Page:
Marketing Talks

If you personally know me, you will know how excited and hooked I get when someone talks about marketing and ads. Last week in my marketing class, my professor showed a documentary which basically asked the question -- where do you draw the line between branding and the actual product?

An example of successful inner branding in my opinion is the BMW and its awesome ads. BMW is not just a car, it is so much more --  "At BMW we don't make cars, we make Joy." Cheesy? Yes. Or maybe even Burt's Bee's new line of product named GΓΌd who embraces the idea that women are not happy because they're beautiful, but that they're beautiful because they are happy. Simple? Absolutely. But most importantly, it works. Other companies that successful used this concept of love marks are Cheerios and Coca-cola. These ideas strike right back to the essence of human emotions and even being.

However, it is argued that at the end of the day, the product is just a product. The branding is only an idea. It's only a laptop (Apple), and it's a only a pair of running shoe (Nike). And it's only detergent (Tide) -- as long as it can make your clothes clean, that's all that should matter. And to back this argument, the documentary showed the process of how Song was created by Delta to compete with Jetblue. One of the co-founder of Kate Spade worked with Song's marketing team to artistically brand Song with the idea of leisure, hip, and entertainment. On the other hand, investors of Song wanted advertisements to focus mainly on their low-cost position. In the end, Song failed.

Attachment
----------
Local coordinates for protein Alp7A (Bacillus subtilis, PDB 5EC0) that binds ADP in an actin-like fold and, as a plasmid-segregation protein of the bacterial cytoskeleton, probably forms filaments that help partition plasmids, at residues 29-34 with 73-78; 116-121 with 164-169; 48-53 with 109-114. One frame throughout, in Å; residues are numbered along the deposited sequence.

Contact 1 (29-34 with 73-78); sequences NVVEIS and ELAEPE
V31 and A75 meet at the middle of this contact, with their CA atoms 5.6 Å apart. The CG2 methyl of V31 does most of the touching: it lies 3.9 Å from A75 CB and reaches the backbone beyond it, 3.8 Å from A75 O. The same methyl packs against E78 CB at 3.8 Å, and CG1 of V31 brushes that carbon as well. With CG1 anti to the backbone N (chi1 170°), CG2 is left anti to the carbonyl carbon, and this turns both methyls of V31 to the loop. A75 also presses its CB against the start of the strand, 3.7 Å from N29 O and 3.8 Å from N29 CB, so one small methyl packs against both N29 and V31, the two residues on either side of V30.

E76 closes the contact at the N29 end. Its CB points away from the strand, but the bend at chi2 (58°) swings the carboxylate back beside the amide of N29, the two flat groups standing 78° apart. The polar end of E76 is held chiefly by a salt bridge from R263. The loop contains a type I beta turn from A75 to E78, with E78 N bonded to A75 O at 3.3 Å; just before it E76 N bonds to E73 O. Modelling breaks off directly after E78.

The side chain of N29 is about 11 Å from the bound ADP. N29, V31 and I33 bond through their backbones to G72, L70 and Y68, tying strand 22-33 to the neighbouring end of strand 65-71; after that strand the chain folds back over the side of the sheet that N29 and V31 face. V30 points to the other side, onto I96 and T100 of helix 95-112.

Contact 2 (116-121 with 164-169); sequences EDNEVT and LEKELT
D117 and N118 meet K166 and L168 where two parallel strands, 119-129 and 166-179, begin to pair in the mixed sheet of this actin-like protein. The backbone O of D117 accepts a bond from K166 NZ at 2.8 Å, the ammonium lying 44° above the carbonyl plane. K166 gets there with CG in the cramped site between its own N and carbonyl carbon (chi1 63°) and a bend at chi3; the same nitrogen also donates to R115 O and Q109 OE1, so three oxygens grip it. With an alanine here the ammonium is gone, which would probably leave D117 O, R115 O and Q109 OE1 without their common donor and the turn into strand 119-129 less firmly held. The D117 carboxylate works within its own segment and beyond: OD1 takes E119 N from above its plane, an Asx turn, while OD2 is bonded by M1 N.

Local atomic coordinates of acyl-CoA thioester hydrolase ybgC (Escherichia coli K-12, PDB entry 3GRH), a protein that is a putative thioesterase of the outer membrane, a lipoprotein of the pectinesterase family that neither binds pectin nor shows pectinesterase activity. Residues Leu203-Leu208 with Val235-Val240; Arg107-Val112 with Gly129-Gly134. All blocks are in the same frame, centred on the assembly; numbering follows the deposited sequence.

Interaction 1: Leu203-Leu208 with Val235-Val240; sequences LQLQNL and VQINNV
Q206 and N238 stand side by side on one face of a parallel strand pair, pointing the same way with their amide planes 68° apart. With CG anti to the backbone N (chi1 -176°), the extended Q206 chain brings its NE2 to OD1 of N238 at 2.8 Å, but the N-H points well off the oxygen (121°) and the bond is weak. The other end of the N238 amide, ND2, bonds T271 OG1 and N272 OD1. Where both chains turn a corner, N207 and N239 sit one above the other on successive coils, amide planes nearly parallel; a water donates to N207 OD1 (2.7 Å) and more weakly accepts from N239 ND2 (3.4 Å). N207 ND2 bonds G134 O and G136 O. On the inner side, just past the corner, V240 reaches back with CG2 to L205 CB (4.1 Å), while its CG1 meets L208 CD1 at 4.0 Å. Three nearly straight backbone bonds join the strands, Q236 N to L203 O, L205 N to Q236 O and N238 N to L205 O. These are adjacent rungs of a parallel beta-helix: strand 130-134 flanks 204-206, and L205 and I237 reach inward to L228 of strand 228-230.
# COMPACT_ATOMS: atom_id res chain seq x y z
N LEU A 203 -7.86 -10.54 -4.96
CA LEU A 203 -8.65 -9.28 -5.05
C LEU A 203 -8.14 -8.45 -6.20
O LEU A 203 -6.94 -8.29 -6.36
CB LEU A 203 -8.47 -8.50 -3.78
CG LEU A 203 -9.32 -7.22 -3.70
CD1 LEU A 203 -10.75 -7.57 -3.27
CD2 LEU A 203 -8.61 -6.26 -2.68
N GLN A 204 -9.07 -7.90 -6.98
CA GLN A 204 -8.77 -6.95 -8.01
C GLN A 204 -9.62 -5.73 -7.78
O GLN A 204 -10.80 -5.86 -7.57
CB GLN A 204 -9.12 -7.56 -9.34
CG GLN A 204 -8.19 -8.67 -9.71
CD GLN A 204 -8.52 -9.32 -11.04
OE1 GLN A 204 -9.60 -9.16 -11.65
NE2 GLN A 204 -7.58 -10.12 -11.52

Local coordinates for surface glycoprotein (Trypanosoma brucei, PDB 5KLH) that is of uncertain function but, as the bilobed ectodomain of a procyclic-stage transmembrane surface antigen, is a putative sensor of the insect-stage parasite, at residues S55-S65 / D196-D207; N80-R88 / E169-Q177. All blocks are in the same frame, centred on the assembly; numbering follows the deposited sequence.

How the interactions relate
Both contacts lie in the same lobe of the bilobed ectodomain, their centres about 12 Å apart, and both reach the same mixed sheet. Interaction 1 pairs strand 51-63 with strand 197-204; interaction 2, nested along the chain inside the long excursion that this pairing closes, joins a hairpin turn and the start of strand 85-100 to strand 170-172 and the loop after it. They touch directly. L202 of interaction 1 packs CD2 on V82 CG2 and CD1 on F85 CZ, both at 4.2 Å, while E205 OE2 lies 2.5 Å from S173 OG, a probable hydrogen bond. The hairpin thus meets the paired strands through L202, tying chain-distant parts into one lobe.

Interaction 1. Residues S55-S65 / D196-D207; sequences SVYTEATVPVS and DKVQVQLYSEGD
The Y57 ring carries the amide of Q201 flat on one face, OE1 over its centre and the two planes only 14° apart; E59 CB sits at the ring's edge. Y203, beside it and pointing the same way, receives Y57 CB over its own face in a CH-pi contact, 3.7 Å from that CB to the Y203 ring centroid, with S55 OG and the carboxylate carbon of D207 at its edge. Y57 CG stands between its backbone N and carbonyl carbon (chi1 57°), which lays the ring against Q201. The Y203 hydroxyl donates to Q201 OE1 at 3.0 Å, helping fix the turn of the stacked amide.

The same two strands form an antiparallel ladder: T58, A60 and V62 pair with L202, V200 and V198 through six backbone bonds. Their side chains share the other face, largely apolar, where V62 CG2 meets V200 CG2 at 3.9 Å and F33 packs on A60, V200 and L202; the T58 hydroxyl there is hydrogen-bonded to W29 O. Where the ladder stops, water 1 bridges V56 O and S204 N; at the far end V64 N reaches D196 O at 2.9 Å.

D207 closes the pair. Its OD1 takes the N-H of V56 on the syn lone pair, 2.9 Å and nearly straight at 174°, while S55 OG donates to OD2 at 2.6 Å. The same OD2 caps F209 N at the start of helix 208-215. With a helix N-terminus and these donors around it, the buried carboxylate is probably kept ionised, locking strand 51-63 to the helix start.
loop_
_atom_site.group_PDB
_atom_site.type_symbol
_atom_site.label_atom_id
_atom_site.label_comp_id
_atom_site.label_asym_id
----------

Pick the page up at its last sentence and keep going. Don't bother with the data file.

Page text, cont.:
So do ideas sell? Or will creativity and out of the box ideas take you so far? I believe that a successful product is when the brand and the benefits or features of the brand are seen as inseparable to the consumer. Personally, I fall easily in love with ideas. But there is an important lesson I took away from this documentary: have your head in the sky while keeping your feet grounded.


Carol